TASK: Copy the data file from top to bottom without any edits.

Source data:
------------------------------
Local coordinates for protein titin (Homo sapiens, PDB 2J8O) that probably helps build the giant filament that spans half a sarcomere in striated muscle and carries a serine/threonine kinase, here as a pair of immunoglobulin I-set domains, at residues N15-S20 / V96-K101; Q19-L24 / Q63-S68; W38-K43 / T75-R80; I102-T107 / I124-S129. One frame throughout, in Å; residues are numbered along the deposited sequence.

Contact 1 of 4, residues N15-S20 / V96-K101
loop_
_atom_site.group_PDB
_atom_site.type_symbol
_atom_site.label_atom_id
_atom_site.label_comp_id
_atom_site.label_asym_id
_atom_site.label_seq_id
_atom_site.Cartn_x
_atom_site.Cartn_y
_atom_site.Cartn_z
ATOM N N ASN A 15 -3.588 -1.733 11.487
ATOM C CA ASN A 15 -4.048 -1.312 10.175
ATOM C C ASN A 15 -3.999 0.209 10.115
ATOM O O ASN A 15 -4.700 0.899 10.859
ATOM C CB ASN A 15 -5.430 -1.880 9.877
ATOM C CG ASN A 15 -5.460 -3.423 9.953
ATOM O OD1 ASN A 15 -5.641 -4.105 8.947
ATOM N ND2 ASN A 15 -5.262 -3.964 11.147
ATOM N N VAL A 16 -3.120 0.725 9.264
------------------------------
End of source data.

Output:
Local coordinates for protein titin (Homo sapiens, PDB 2J8O) that probably helps build the giant filament that spans half a sarcomere in striated muscle and carries a serine/threonine kinase, here as a pair of immunoglobulin I-set domains, at residues N15-S20 / V96-K101; Q19-L24 / Q63-S68; W38-K43 / T75-R80; I102-T107 / I124-S129. One frame throughout, in Å; residues are numbered along the deposited sequence.

Contact 1 of 4, residues N15-S20 / V96-K101
loop_
_atom_site.group_PDB
_atom_site.type_symbol
_atom_site.label_atom_id
_atom_site.label_comp_id
_atom_site.label_asym_id
_atom_site.label_seq_id
_atom_site.Cartn_x
_atom_site.Cartn_y
_atom_site.Cartn_z
ATOM N N ASN A 15 -3.588 -1.733 11.487
ATOM C CA ASN A 15 -4.048 -1.312 10.175
ATOM C C ASN A 15 -3.999 0.209 10.115
ATOM O O ASN A 15 -4.700 0.899 10.859
ATOM C CB ASN A 15 -5.430 -1.880 9.877
ATOM C CG ASN A 15 -5.460 -3.423 9.953
ATOM O OD1 ASN A 15 -5.641 -4.105 8.947
ATOM N ND2 ASN A 15 -5.262 -3.964 11.147
ATOM N N VAL A 16 -3.120 0.725 9.264